Jannah Martin, a senior Communication Arts & Sciences major at Penn State Berks, is completing a Schreyer Honors College thesis by constructing a language intended to serve as a bridge language.
By: Jacqueline Cozma
Penn State Berks student develops conlang as part of Schreyer thesis
Constructed languages, or conlangs, have a long and storied history in fiction and television. From Klingon to Dothraki, conlangs have served as a means of transporting audiences to new lands, introducing them to new cultures, and serving as a definitive indicator of otherness.
But Jannah Martin sees conlangs, and her own constructed language in particular, as a means of bringing cultures together and closing that gap of otherness. Martin, a senior Communication Arts & Sciences major at Penn State Berks, is completing a Schreyer Honors College thesis by constructing a language intended to serve as a bridge language. As opposed to the more familiar artistic application of a conlang, a bridge language serves as an intermediary language for a translation algorithm like Google Translate. When translating from German to English, for example, the algorithm will run the sentence through a bridge language first, in order to ensure that it has correctly understood nuance and neutralized biases.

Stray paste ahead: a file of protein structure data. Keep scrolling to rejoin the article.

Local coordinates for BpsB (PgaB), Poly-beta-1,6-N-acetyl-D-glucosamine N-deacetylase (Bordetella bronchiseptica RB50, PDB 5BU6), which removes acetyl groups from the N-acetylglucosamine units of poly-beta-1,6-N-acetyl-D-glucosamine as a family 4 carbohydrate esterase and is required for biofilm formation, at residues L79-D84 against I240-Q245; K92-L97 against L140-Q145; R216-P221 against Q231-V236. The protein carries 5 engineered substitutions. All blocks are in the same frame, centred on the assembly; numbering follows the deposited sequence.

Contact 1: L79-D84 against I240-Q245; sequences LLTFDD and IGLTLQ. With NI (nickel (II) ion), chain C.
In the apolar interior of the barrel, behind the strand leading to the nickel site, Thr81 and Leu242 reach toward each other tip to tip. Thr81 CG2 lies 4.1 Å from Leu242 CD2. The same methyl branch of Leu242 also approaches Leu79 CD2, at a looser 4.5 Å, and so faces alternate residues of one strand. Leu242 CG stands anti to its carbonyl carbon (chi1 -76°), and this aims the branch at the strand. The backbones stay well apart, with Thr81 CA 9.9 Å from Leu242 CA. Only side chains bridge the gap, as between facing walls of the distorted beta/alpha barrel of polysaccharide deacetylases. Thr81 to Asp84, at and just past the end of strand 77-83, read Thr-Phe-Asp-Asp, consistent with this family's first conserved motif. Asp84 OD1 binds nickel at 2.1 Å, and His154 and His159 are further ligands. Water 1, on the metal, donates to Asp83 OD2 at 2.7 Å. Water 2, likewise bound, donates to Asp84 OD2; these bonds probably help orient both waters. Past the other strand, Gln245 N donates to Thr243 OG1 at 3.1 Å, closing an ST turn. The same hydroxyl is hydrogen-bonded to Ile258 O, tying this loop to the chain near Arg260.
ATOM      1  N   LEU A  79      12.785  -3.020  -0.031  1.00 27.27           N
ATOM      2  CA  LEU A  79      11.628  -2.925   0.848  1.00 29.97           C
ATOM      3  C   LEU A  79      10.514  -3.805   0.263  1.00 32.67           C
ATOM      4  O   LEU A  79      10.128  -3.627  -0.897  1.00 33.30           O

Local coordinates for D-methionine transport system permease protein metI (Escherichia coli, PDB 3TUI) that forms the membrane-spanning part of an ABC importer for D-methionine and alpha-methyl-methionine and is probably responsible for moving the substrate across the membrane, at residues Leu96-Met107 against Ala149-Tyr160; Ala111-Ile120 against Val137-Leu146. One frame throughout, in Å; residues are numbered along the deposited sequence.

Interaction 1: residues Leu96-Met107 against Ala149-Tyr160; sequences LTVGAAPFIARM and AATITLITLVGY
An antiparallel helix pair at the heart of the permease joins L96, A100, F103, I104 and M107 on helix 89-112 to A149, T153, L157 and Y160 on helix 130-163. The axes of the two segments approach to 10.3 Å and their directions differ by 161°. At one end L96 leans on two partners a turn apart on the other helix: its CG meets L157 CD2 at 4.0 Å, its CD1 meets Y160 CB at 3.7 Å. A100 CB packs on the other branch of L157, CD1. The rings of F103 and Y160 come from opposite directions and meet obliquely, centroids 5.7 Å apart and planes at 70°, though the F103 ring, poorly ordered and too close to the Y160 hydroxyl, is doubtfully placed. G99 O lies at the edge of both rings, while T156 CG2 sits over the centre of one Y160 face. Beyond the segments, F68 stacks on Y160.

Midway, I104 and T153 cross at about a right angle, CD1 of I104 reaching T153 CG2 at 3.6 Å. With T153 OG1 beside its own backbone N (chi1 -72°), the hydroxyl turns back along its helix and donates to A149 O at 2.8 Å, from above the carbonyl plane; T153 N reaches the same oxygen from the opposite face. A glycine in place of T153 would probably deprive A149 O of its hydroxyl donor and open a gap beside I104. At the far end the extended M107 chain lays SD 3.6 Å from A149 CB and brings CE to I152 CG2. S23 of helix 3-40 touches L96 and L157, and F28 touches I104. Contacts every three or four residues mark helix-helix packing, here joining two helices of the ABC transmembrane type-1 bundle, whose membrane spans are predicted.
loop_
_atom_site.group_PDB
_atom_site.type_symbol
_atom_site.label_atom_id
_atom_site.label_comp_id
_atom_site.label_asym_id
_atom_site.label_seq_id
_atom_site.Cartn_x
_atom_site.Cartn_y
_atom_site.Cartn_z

But the system is imperfect — Google Translate will often choose to translate certain gendered terms according to their use frequency in the language. This leads to a gender bias in translation algorithm than can skew or even obscure the translation. “One example,” Martin says, “is that the Turkish language doesn’t have a different term for ‘he’ or ‘she’. So if you take the sentence, for example, ‘she is a doctor’ and translate it to English in Google Translate, it’ll most likely translate it to ‘he is a doctor’ even though there is nothing to suggest in the original language that it should be a ‘he’.”